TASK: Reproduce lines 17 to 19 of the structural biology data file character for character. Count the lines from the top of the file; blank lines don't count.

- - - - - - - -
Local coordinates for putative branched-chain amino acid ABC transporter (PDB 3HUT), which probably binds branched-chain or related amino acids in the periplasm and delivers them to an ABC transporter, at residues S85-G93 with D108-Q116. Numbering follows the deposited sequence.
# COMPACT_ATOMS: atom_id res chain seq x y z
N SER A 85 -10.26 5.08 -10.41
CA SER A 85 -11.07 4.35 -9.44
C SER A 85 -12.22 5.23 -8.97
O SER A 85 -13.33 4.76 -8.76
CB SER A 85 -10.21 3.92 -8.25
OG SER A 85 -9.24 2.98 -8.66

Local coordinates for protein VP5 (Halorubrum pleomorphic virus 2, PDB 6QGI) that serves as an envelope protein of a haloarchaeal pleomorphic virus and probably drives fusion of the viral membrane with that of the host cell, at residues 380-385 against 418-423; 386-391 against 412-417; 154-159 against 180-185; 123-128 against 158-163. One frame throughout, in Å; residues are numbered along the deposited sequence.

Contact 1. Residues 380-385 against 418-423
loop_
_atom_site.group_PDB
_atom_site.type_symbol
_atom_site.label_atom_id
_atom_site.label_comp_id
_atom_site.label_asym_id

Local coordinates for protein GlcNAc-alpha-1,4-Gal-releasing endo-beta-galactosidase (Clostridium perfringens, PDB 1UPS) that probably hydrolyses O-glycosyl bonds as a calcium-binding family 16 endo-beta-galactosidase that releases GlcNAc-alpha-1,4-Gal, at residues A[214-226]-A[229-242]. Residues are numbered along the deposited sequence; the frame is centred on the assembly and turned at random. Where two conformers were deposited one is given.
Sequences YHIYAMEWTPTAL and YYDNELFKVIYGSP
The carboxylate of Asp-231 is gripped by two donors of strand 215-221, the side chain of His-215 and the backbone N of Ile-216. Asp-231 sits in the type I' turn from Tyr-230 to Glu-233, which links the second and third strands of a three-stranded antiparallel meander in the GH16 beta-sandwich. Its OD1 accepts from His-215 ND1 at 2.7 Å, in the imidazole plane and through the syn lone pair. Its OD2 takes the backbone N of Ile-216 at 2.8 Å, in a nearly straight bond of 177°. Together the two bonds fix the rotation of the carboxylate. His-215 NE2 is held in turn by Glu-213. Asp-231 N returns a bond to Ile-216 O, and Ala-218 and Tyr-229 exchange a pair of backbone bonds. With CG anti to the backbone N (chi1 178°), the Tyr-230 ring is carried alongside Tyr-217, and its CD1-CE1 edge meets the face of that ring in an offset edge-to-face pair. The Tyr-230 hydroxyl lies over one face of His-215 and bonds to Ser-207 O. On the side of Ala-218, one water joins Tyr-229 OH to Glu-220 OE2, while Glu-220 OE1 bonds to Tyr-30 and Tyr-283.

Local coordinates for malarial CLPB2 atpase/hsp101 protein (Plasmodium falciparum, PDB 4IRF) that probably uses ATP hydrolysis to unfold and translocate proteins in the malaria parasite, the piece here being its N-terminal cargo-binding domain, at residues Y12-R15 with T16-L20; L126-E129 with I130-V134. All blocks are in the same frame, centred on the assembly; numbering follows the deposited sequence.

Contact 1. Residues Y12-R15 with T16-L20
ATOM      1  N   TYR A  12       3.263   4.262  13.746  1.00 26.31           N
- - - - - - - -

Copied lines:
Local coordinates for protein GlcNAc-alpha-1,4-Gal-releasing endo-beta-galactosidase (Clostridium perfringens, PDB 1UPS) that probably hydrolyses O-glycosyl bonds as a calcium-binding family 16 endo-beta-galactosidase that releases GlcNAc-alpha-1,4-Gal, at residues A[214-226]-A[229-242]. Residues are numbered along the deposited sequence; the frame is centred on the assembly and turned at random. Where two conformers were deposited one is given.
Sequences YHIYAMEWTPTAL and YYDNELFKVIYGSP
The carboxylate of Asp-231 is gripped by two donors of strand 215-221, the side chain of His-215 and the backbone N of Ile-216. Asp-231 sits in the type I' turn from Tyr-230 to Glu-233, which links the second and third strands of a three-stranded antiparallel meander in the GH16 beta-sandwich. Its OD1 accepts from His-215 ND1 at 2.7 Å, in the imidazole plane and through the syn lone pair. Its OD2 takes the backbone N of Ile-216 at 2.8 Å, in a nearly straight bond of 177°. Together the two bonds fix the rotation of the carboxylate. His-215 NE2 is held in turn by Glu-213. Asp-231 N returns a bond to Ile-216 O, and Ala-218 and Tyr-229 exchange a pair of backbone bonds. With CG anti to the backbone N (chi1 178°), the Tyr-230 ring is carried alongside Tyr-217, and its CD1-CE1 edge meets the face of that ring in an offset edge-to-face pair. The Tyr-230 hydroxyl lies over one face of His-215 and bonds to Ser-207 O. On the side of Ala-218, one water joins Tyr-229 OH to Glu-220 OE2, while Glu-220 OE1 bonds to Tyr-30 and Tyr-283.